Why do you care about the Bills and Jets?
I started playing fantasy football when I was about 16, before anyone I knew had an internet connection, when you had to wait for the USA Today to get to the box scores and add up all the points by hand. It was intoxicating. I loved it. I was obsessed. I cared about games I never cared about before, had reason to call up a friend or talk trash, there was literally not one thing I did not like about it.
Eventually, I don’t know, I was probably 25 or 30, I just stopped doing it. I found the act of setting a lineup felt more like a chore than anything else, the guys in my league were way more into it than I was, and if you’re not willing to put way too much time into it you’ll always have a crappy team. I forgot to set lineups, the Thursday games always messed with me, and at some point I just quit.
It felt good, at first, but eventually I missed it. I missed having an interest in all those random games, and I missed watching a college game and thinking I saw someone I wanted to draft, and more than anything else I missed the excuse to talk with my best friends.
They’re all over the place, from Phoenix to Oman to Saudi Arabia, and I missed the regular and completely irrelevant trash talking. So I got back in, and it’s probably easier now to get by without putting a lot of time into it, because if nothing else there are rankings and advice everywhere on the internet.
And I’m glad I did. I can’t say I give even a tiny damn about how my team does, not in any real way, but I still find myself reaching out to my guys about trades or whatever. I know that’s probably dumb, and anyone who’s more socially adjusted than me and my idiot friends probably wonders why we need make-believe football teams to talk to each other, but that’s just the way it is sometimes.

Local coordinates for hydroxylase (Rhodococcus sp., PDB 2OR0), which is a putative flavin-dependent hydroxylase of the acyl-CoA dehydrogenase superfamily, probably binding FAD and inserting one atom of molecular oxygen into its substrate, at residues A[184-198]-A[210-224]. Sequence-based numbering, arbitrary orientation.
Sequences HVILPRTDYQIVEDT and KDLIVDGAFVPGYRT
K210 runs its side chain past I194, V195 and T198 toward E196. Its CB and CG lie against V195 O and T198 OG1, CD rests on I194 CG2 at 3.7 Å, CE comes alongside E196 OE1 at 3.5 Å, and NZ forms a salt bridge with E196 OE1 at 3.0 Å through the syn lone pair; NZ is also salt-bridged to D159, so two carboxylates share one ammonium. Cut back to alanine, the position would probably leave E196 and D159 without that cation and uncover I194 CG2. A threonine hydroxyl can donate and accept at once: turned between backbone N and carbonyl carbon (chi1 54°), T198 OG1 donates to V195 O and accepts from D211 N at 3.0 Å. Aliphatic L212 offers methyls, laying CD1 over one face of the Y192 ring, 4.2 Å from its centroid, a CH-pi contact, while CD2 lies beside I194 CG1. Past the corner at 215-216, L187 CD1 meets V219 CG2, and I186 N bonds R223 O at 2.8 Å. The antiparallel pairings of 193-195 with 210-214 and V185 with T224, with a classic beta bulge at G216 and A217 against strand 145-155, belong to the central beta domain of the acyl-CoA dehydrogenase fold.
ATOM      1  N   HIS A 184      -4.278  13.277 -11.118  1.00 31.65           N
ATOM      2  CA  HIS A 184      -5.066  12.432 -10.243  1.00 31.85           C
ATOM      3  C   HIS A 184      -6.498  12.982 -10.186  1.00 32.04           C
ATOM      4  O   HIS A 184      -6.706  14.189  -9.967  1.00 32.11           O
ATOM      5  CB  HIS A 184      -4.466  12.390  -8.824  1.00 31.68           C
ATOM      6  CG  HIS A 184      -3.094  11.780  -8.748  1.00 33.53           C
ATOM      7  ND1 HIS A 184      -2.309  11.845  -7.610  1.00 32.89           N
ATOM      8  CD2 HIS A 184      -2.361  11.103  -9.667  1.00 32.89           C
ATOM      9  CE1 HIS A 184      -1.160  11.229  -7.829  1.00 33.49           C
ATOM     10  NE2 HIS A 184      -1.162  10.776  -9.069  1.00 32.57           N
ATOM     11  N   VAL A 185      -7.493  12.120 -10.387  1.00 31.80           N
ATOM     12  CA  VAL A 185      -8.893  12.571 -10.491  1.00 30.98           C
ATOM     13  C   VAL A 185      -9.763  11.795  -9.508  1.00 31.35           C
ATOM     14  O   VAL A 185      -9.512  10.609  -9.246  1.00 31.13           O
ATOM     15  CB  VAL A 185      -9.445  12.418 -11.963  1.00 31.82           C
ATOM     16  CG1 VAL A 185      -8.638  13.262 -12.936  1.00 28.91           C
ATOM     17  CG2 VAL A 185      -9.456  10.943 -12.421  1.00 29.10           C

So, I like fantasy football. At least, I like how I do it.
There are several possible answers, and I know a lot of you will say turkey or salad, whatever they put on the menu to be somewhat healthy, but I’ll passionately disagree with that and here’s why:
That’s a way to get more people into the restaurant, people who you may be friends with or even dating or married to, and the existence of something non-gluttonous on the menu means you can pig out on burnt ends and ribs and fries, then you should thank that restaurant for whatever kale concoction they came up with to allow that meal to happen.
My answer is clear: pulled pork.
It’s a staple everywhere, and I don’t get it. My suspicion is people buy it because it’s cheapest, and it’s a smoked meat, so same thing, right? I want to tell those people it’s cheapest for a reason, it’s boring, and because of the way restaurant pricing works the pork is overpriced and the burnt ends are underpriced.
In effect, you’re choosing the lowest meat on the hierarchy so the guy in line behind you can get a discount on his brisket and ribs.
So I beg you: spend the extra dollar or two for the better meat.
Unless that meat is brisket, and you’re at a place that cuts the brisket thin like deli meat. I don’t know why places do that. Seems to be much more common in Kansas City than other places, but it needs to stop. Cut it thick. Let the flavor gang up on you.
This week, I’m just thankful for good health. We had a bit of a scare with our one-year-old last week. It’s a long story, but they did a bunch of tests, kept him overnight, and eventually gave us the best possible news. Nothing to worry about. I don’t brag about much, but I do think I’m good at keeping perspective, and separating what’s irrelevant from what needs to get done from what’s truly important. But, still. I think we can all use a reminder now and again, and a bit of a reset to think all the good thoughts.